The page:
It is one of paradoxes of liberalism that it appears pacific and noble in its ideals but will plunge into self-destruction in supposed defence of the ideals that it defends. The present Syrian crisis, and those probably even worse to come, expose the paradox of liberalism. It is aggressive in support of its ideals which are supposed to oppose barbarity yet often the consequences of the actions it supports result in much worse barbarities than those which its actions are meant to defend. Such is the myopia driving much opinion towards war with Russia.

Now by hammering away at liberal idiocies I don't mean to minimise the contribution of militant nationalism - which seems to have taken hold in large parts of the world. Few people these days seem to stop to think how the notion of putting your own country 'first' means a relative gain over another nation either by soft, or hard, power. At best this means that others suffer and maybe die, but at worst this means that if an opposing power simultaneously adopts this logic then the end product is war.

With some luck we shall avoid war in the current crisis that followed the chemical attack in Douma. Probably. But in some senses war has already started between Russia and the USA. It arguably began in February when American forces at Deir al Zor in Syria killed an unknown number of Russian irregulars who were part of a force attacking a Kurdish force that was fighting with the USA against IS.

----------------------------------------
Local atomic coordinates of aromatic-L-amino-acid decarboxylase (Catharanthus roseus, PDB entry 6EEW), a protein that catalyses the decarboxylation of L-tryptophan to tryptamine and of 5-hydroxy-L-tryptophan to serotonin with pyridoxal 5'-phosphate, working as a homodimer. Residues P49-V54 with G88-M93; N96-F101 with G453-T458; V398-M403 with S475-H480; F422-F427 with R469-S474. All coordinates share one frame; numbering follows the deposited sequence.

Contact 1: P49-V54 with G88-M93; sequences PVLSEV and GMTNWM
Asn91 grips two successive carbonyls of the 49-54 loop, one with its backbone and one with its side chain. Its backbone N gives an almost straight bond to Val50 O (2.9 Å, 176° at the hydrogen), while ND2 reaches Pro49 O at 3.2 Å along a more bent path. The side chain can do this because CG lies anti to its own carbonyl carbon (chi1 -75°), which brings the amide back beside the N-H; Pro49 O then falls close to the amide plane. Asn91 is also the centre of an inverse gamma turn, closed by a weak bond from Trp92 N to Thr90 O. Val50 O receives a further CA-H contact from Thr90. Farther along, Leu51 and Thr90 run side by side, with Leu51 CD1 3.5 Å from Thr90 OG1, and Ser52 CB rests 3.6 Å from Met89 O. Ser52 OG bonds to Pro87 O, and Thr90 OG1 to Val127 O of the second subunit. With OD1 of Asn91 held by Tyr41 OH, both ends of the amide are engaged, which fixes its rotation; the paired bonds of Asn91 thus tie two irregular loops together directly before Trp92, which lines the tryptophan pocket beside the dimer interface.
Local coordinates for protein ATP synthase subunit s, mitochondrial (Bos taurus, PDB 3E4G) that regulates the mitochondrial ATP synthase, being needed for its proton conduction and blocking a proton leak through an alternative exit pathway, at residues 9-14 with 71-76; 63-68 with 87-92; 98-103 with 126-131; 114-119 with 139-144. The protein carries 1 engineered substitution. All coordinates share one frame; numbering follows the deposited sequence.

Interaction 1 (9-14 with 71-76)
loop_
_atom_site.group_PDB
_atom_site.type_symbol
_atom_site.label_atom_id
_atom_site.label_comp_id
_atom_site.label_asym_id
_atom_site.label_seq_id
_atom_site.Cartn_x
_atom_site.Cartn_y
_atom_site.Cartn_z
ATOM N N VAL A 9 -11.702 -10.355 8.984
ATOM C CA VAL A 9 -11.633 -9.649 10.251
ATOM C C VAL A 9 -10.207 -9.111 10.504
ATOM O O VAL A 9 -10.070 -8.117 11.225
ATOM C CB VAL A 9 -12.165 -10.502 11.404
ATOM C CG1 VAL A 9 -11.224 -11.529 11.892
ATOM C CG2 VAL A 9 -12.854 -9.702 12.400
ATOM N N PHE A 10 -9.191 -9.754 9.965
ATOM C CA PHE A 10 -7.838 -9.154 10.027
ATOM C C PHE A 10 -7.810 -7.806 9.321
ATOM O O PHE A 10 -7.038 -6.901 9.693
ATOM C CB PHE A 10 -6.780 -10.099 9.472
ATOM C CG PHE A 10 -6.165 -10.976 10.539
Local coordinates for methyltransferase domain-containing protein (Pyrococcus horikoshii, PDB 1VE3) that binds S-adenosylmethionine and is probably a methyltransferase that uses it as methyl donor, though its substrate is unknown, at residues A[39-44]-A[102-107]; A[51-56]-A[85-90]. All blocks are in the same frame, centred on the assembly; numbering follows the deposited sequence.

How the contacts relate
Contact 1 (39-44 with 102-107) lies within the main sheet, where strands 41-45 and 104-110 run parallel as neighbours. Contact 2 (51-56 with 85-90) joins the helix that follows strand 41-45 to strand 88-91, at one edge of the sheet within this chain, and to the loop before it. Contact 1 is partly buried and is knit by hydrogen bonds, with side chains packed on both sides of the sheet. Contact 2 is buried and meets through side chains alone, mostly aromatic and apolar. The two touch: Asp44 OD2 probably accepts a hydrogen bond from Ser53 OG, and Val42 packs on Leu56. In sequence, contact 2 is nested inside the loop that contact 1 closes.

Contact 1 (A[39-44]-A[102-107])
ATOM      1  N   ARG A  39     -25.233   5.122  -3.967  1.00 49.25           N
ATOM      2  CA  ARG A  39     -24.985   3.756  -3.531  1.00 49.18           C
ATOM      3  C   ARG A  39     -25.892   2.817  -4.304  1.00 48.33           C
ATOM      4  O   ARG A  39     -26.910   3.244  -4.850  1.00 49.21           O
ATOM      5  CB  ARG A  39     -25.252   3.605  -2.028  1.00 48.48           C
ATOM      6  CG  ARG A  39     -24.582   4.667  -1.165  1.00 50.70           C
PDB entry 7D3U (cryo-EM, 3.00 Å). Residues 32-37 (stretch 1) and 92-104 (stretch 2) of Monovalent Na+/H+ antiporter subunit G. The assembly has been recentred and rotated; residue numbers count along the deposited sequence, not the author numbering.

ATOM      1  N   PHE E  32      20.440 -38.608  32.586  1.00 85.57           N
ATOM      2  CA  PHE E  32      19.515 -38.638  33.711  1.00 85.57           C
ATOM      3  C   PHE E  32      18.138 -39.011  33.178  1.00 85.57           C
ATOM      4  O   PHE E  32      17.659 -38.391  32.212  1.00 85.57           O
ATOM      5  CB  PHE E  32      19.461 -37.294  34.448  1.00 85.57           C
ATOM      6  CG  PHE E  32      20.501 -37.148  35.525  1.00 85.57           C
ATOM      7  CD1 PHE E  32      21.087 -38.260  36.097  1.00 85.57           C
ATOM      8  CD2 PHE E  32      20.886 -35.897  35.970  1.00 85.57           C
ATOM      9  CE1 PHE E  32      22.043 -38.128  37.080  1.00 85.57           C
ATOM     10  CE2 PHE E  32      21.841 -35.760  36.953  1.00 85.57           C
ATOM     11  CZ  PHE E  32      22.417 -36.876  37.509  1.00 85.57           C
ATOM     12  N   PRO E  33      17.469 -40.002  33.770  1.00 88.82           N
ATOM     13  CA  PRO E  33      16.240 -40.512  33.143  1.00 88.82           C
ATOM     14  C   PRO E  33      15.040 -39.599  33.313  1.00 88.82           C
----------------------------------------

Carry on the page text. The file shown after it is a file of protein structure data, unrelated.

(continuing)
A chilling thing about this incident was that these irregulars may not have been totally under the control of the Russian Government. But what is the Russian Government anyway? Was the Skripal poisoning organised directly on Putin's orders or was it orchestrated by a faction within the GRU/FSB? I don't know, but the possibility of a militant nationalist force which dominates Russia today being partly out of control in a dangerous confrontation with the West should really worry us to our core. Especially when matched by a militant nationalist US President who does not want to seem 'weak'. Both sets of powers (US and Russia)  are driven by an ideology of militant nationalism and try to give the impression that they are unpredictable and out of control. Well, to a great extent, they are.